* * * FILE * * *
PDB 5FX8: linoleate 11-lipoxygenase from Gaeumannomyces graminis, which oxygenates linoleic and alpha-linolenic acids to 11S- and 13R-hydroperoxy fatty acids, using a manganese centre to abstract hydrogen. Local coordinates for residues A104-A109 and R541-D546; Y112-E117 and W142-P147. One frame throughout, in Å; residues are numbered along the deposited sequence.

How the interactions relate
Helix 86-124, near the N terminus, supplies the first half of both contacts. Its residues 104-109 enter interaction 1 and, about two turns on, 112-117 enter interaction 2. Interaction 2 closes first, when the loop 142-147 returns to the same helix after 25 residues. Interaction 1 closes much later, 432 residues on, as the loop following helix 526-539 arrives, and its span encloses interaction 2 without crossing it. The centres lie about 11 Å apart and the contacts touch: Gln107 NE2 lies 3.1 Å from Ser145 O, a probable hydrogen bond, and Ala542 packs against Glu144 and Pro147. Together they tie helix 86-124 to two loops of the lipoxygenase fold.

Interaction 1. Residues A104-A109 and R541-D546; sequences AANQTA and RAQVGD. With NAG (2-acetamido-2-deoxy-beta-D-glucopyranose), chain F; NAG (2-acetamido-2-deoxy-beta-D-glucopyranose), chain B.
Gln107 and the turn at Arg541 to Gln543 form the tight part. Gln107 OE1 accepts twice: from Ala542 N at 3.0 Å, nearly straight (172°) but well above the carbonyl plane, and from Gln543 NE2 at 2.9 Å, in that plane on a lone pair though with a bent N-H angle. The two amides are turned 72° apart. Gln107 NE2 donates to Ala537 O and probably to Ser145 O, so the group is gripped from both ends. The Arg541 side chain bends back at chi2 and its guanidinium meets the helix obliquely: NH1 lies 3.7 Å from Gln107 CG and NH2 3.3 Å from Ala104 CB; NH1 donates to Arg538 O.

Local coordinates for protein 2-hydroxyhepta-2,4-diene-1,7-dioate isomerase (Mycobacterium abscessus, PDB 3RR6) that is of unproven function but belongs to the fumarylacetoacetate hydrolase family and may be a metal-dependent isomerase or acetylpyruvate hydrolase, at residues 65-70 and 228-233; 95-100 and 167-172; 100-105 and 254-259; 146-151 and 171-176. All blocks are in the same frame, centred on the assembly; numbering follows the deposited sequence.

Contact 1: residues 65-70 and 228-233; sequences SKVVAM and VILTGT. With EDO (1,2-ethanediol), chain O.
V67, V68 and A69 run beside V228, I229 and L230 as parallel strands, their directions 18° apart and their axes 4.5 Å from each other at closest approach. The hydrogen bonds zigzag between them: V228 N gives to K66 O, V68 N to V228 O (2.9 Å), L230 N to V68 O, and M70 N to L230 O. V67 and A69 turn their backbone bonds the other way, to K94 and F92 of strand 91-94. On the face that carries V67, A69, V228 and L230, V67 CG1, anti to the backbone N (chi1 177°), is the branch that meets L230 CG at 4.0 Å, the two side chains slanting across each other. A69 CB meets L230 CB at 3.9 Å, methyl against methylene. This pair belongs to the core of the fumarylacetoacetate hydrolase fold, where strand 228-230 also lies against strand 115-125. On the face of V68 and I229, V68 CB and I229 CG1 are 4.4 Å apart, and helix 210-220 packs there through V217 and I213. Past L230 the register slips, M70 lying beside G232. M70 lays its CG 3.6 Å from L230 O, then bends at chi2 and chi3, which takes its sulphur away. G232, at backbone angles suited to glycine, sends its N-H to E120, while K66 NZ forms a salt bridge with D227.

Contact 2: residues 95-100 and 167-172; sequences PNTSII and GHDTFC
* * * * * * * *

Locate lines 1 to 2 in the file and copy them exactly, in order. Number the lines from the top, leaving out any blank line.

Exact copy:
PDB 5FX8: linoleate 11-lipoxygenase from Gaeumannomyces graminis, which oxygenates linoleic and alpha-linolenic acids to 11S- and 13R-hydroperoxy fatty acids, using a manganese centre to abstract hydrogen. Local coordinates for residues A104-A109 and R541-D546; Y112-E117 and W142-P147. One frame throughout, in Å; residues are numbered along the deposited sequence.

How the interactions relate